Wabi-sabi restores a measure of sanity to modern living
I first learned of wabi-sabi during my youthful spiritual quest in the late 1960s. At that time, the traditional culture of Japan beckoned with profound “answers” to life’s toughest questions. Wabi-sabi seemed to me a nature-based aesthetic paradigm that restored a measure of sanity and proportion to the art of living. Deep, multidimensional, elusive, wabi-sabi appeared to be the perfect antidote to the pervasively slick, saccharine, corporate style of beauty that I felt was desensitizing American society. I have since come to believe that wabi-sabi is related to many of the more emphatic anti-aesthetic movements that invariably spring from the young, modern, creative soul: beat, punk, grunge, or whatever it’s called next.
Wabi-sabi also springs from nature. The Japanese, like other cultures, have tried to control nature as best they could. But there was little they could do about the weather, the earthquakes, volcanic eruptions, typhoons, floods, fires, and tidal waves that periodically and unpredictably visited their land. The Japanese didn’t particularly trust nature, but they learned from it. Some of the most compelling lessons (leavened with Taoist thought) were incorporated into the wisdom of wabi-sabi.
All things are impermanent. Even things that have all the earmarks of substance—things that are hard, inert, solid—present nothing more than the illusion of permanence. All comes to nothing in the end. Everything wears down. The planets and stars, and even intangible things like reputation, family heritage, historical memory, scientific theorems, mathematical proofs, great art and literature (even in digital form)—all eventually fade into oblivion.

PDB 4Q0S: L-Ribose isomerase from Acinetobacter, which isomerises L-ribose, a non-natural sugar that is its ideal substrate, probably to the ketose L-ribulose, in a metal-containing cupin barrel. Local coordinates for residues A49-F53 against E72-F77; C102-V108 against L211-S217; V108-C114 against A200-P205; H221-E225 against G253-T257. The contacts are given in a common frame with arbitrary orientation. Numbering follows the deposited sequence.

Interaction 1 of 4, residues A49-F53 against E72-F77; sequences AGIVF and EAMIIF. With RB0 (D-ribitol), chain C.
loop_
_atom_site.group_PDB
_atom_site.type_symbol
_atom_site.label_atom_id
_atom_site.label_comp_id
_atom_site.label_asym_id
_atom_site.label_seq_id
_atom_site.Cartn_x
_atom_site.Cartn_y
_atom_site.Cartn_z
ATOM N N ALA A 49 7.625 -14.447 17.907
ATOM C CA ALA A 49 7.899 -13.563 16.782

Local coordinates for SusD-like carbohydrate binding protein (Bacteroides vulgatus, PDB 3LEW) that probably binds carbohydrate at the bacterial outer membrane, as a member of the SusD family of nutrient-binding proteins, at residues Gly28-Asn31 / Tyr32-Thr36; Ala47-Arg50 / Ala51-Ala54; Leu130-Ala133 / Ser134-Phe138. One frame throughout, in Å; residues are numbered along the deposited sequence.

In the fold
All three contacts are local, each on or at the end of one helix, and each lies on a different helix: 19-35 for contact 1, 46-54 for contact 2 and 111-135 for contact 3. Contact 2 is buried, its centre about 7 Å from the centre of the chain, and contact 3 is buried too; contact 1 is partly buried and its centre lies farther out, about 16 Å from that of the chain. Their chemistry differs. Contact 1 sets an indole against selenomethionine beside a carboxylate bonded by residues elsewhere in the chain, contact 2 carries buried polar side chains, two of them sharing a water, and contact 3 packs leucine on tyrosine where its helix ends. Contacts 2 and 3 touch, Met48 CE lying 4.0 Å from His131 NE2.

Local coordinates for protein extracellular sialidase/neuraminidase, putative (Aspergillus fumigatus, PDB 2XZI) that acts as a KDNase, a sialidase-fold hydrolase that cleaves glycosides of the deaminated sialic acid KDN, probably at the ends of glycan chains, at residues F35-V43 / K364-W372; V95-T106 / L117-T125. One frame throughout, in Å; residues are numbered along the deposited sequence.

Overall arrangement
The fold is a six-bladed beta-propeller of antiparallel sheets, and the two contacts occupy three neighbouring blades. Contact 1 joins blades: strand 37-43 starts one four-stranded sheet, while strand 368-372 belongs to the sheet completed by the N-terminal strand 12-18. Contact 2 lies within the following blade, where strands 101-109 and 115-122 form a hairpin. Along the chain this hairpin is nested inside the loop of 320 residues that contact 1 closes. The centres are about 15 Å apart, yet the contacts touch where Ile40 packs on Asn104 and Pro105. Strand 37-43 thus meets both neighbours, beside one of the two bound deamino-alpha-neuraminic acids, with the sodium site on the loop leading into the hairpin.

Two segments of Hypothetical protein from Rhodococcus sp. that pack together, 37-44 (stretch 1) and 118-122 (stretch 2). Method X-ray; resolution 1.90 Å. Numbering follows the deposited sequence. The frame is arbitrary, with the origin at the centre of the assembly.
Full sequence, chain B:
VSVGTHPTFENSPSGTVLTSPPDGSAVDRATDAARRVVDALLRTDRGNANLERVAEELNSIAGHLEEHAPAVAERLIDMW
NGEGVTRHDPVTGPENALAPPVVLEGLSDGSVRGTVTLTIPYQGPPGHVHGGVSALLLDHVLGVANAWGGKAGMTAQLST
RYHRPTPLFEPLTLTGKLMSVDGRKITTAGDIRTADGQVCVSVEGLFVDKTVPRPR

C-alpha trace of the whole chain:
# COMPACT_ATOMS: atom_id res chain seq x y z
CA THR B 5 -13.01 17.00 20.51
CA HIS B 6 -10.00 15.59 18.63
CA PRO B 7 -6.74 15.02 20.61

All things are imperfect. Nothing that exists is without imperfections. When we look closely at things, we see the flaws. The sharp edge of a razor blade, when it is magnified, reveals pits, chips, and variegations. And as things begin to break down and approach the primordial state, they become even less perfect, more irregular, and perhaps more lovely.
All things are incomplete. All things, including the universe itself, are in a constant, never-ending state of becoming or dissolving. Often we arbitrarily designate moments, points along the way, as “finished.” But when is a plant complete? When it flowers? When it goes to seed? When the seeds sprout? When everything turns into compost?
Wabi-sabi represents the exact opposite of the Western ideal of great beauty as something monumental, spectacular, and enduring. Wabi-sabi is found in nature not at moments of bloom and lushness, but at moments of inception or subsiding. Wabi-sabi is not about gorgeous flowers, majestic trees, or bold landscapes. Wabi-sabi is about the minor and the hidden, the tentative and the ephemeral: things so subtle and evanescent they are almost invisible at first glance.
Like homeopathic medicine, the essence of wabi-sabi is apportioned in small doses. As the dose decreases, the effect becomes more potent, more profound. The closer things get to nonexistence, the more exquisite and evocative they can become. Consequently, to experience wabi-sabi, you have to slow way down, be patient, and look very closely.
Leonard Koren lives in San Francisco and Tokyo. Trained as an architect and artist, he created the 1970s avant-garde magazine WET: The Magazine of Gourmet Bathing. He is the author of several books. “Exquisite Decay” was excerpted from Wabi-Sabi for Artists, Designers, Poets and Philosophers (Stone Bridge, 1994). Based in Berkeley, California, Stone Bridge Press has been publishing books about Japanese culture for 11 years (www.stonebridge.com).